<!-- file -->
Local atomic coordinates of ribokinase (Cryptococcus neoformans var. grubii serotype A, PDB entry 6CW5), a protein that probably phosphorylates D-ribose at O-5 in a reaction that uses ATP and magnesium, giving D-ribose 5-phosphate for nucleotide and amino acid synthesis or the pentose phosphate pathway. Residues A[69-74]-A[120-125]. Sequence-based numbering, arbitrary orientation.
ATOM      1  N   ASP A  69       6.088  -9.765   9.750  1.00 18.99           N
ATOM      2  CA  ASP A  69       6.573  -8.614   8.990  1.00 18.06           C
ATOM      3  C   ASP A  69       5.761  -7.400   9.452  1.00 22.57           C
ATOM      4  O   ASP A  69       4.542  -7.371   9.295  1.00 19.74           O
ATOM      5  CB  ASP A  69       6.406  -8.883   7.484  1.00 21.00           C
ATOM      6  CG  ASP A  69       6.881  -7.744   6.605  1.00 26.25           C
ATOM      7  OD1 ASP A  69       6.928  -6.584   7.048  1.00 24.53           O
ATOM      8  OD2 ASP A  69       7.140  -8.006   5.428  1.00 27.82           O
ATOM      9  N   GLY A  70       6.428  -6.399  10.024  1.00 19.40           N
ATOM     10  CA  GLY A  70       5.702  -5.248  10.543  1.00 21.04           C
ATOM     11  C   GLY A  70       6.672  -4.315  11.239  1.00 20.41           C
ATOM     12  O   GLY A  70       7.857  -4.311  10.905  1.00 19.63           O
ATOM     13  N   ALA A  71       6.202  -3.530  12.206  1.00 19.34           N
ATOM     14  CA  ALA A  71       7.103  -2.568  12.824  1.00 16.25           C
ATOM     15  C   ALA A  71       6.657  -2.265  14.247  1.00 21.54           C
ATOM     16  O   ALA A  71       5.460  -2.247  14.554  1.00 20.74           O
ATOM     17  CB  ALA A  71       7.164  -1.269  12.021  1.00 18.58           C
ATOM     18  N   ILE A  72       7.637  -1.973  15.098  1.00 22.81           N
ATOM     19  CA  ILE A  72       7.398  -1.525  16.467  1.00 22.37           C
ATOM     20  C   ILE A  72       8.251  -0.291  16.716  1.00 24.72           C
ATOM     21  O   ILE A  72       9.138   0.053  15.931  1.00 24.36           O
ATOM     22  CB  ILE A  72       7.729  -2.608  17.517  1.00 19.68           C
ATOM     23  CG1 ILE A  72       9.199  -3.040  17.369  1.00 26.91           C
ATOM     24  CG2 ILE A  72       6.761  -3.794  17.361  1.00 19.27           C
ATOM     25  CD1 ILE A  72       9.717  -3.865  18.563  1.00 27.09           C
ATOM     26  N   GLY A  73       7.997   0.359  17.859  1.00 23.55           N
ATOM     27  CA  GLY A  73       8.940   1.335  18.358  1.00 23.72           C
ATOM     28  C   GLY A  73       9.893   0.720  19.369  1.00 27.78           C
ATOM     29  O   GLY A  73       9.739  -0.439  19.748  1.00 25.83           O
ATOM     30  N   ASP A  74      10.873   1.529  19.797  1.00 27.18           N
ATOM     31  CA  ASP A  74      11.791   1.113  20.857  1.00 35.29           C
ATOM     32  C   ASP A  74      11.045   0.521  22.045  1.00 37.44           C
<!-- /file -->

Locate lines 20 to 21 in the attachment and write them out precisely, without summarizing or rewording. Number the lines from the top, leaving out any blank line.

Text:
ATOM     19  CA  ILE A  72       7.398  -1.525  16.467  1.00 22.37           C
ATOM     20  C   ILE A  72       8.251  -0.291  16.716  1.00 24.72           C